With three parenting Christmases under her belt, Sophie White admits she still hasn't cracked the fine line between useful Santa Threats and creepy Santa Threats (among other things)
My older child was due on Christmas Day but decided to grace us a week early with his decidedly freaky appearance (tiny, red, Gollum-like as I recall, misty-eyed, of course).
"They all look horrible when they come out," my mother assured me in the hospital.
I was bewildered, "but he's beautiful," I stammered as the child unfurled, still goo-covered, fixed us with his black eyes and squalled.
"And we'll be able to bring him home in time for Christmas," I chirped, naively thinking that children must exponentially improve Christmas, even as the Gollum began making an eery creaking noise and smacking its lips together and my mother and I instinctively backed away.
"We'll put this cute elf outfit on him, he'll look adorable," I tentatively suggested. The baby-manhandling session that followed this statement lead me to my first realisation about what it really means to be a parent at Christmas.
They will not wear the cute outfit
Under no circumstances will they allow that reindeer/Santa/Christmas Pudding suit anywhere near their bodies. Even at five-days-old my older one proved dexterous and coordinated enough to evade my novelty-dressing ways. After watching me grapple with the infant for what seemed like an hour, the husband laughingly took over, before admitting defeat some 45 minutes later. Just how is it so hard to dress a creature who is virtually immobile, save for that weird, occasional limb-spread (fancy people know this to be the Moro reflex, it's adorable but don't Google it or you'll be trapped for hours)? If you do manage to get the thing on them, they will act like the adorable reindeer/Santa/Christmas Pudding suit is, in fact, an adorable reindeer/Santa/ Christmas Pudding hair-shirt and will make your life a living hell until you take the thing off and burn it on the fire. Being usually composed of polyester and petrol, they go up pretty easy, so perhaps that was what the baby was objecting so vehemently to. No one likes being highly flammable on Christmas, after all.
They will not be enchanted by ANYTHING
Just try and make them magical Christmas memories, go on, try. Nothing impresses these little b*stards. I literally KILLED myself making the 24 hour roundtrip to visit Santa in Lapland this year and the entire time my four-year-old continually asked me when we would be watching TV. Santa was literally on a wooden sleigh being pulled through an enchanted, snow-covered forest by a goddamn reindeer and he wanted Paw Patrol.
They will act like tiny, cute, little Anti-Christs from the second the mention of presents hits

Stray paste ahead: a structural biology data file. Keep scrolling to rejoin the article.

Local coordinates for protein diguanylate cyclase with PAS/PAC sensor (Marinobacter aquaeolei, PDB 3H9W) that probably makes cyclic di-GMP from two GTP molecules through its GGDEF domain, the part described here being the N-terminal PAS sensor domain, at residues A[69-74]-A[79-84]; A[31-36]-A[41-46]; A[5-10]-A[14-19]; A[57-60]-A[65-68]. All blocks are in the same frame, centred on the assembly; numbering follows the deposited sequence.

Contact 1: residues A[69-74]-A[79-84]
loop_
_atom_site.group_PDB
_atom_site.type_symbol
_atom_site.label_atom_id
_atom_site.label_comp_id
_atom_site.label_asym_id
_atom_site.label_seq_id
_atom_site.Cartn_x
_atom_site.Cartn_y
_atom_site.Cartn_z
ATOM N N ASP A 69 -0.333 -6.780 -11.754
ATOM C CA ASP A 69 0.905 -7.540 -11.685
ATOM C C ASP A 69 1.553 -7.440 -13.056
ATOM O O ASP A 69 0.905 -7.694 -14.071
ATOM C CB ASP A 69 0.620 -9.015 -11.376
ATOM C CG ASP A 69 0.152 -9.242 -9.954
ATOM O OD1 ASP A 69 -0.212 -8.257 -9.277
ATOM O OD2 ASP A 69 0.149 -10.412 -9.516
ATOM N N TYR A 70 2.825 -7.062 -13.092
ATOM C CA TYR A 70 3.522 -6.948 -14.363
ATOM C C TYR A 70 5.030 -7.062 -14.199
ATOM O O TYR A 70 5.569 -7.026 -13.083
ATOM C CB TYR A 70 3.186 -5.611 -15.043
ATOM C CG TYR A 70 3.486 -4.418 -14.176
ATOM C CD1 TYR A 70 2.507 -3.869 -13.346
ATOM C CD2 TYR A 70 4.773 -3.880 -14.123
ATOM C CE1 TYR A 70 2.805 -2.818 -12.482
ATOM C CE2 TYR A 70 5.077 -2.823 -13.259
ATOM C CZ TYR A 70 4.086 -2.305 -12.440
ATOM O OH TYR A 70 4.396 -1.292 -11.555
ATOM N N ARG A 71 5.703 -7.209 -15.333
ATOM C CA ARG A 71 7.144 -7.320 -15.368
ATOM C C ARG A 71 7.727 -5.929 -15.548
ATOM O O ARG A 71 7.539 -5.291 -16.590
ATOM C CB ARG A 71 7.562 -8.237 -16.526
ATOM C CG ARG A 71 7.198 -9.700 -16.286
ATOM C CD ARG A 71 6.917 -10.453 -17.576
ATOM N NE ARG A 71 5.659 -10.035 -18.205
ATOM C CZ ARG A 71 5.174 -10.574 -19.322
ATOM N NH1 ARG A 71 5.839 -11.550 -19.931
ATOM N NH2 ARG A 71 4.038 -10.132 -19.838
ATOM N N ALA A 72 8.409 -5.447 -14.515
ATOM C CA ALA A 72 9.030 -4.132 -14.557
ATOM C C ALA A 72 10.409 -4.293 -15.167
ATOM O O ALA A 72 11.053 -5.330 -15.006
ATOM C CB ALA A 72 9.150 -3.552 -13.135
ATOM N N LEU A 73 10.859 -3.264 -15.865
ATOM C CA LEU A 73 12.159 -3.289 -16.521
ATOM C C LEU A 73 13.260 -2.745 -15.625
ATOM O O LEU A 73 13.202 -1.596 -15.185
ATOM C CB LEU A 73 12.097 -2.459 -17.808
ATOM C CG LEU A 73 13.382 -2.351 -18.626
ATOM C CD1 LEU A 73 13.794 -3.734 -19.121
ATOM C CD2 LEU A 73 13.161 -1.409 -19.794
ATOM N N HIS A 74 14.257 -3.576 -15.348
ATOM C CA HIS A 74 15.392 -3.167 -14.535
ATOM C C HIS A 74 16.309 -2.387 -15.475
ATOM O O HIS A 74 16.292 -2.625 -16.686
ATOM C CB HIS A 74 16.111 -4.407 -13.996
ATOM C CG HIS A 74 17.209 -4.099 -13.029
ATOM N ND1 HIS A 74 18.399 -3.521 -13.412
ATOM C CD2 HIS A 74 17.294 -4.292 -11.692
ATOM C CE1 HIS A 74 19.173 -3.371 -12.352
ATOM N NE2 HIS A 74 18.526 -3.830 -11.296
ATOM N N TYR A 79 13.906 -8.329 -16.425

I'm not sure if this is because I haven't achieved the perfect tone of Santa threat yet or because my particular child just has anti-Christ leanings already. All I know is that as soon as present-talk starts up, he cannot resist an opportunity for boldness. All the talk of being 'good' is producing the opposite effect, similar to when I'm in a perfectly reasonable mood and someone tells me to 'calm down'. Understandably, I lose the rag and immediately want to climb inside their eyes sockets and set fire to their souls. I guess it makes sense.
Santa Threats are handy but...
... there's a 'but'...
Ah the Santa Threat, I'll be honest we're breaking it out earlier and earlier these days. I definitely heard myself say "Santa's watching" circa July this year. Plus once we hit the other side of Christmas we've got nothing left in the Threat Bank till Easter. Also, we all know there's useful Santa Threats and creepy Santa Threats, a distinction I'm still struggling with. During the super-cool, awesome, fun, not-at-all-life-sapping potty training adventure I recall saying in desperation one day: "But Santa really wants to see you poo." To which he gave me a look that said: "Seriously, why are you in cahoots with this guy? Santa's a creep, he's a damn pest."
I have not nailed the Santa Threat.
Elf On The Shelf can literally go feck itself
I'm not doing it. I refuse. (I recognise that this might be one of those things that I eventually give in on, like when I insisted I would never get an iPod, but from my current vantage watching the Instagrams of others I don't see myself caving on this. All the palaver and the Elf looks like a smug little sh*t. I'm not getting involved.
They will only play with the packaging of the €65 toy you bought them, never under any circumstances will they be seen to be enjoying the toy itself
The sooner I can patent and produce my idea of toys that are just random bits of packaging, the sooner I can retire to a life of watching babies on YouTube doing the Moro reflex until the end of time. Seriously it's a squish-overload.
You Have To Do EVERYTHING Now *Adopts whiney voice*
In a pre-kid time, the most you might have to worry about was a few gifts and some light gorging on mince pies and sausage rolls. Christmas post-kids is a sudden deluge of tasks, many of which you don't personally even care about but have to be done in order to deliver the most perfect Christmas experience to your kids who will frankly display at best ambivalence and at worst downright contempt for your effort to create a magical Christmas.
Presents, cooking, wrapping, family-juggling, in-law-juggling, Grafton St last minute on Christmas Eve, tree-decorating, Christmas parties, Christmas plays. Pantos, Santa Threats, sequins, everything. And all this for two people haven't slept more than three consecutive hours since they had the damn kids.
Photo credit Caleb Woods, Unsplash